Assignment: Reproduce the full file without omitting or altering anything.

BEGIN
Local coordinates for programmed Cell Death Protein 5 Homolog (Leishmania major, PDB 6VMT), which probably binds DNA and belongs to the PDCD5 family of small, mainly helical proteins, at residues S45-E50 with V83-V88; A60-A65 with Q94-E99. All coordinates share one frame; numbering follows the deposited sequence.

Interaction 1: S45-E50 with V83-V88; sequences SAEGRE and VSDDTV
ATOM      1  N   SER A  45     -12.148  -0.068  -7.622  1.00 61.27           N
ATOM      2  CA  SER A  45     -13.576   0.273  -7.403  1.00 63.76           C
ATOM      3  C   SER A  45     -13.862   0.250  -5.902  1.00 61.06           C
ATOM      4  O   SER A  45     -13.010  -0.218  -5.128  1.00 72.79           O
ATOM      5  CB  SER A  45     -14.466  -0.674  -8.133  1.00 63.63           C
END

Local coordinates for programmed Cell Death Protein 5 Homolog (Leishmania major, PDB 6VMT), which probably binds DNA and belongs to the PDCD5 family of small, mainly helical proteins, at residues S45-E50 with V83-V88; A60-A65 with Q94-E99. All coordinates share one frame; numbering follows the deposited sequence.

Interaction 1: S45-E50 with V83-V88; sequences SAEGRE and VSDDTV
ATOM      1  N   SER A  45     -12.148  -0.068  -7.622  1.00 61.27           N
ATOM      2  CA  SER A  45     -13.576   0.273  -7.403  1.00 63.76           C
ATOM      3  C   SER A  45     -13.862   0.250  -5.902  1.00 61.06           C
ATOM      4  O   SER A  45     -13.010  -0.218  -5.128  1.00 72.79           O
ATOM      5  CB  SER A  45     -14.466  -0.674  -8.133  1.00 63.63           C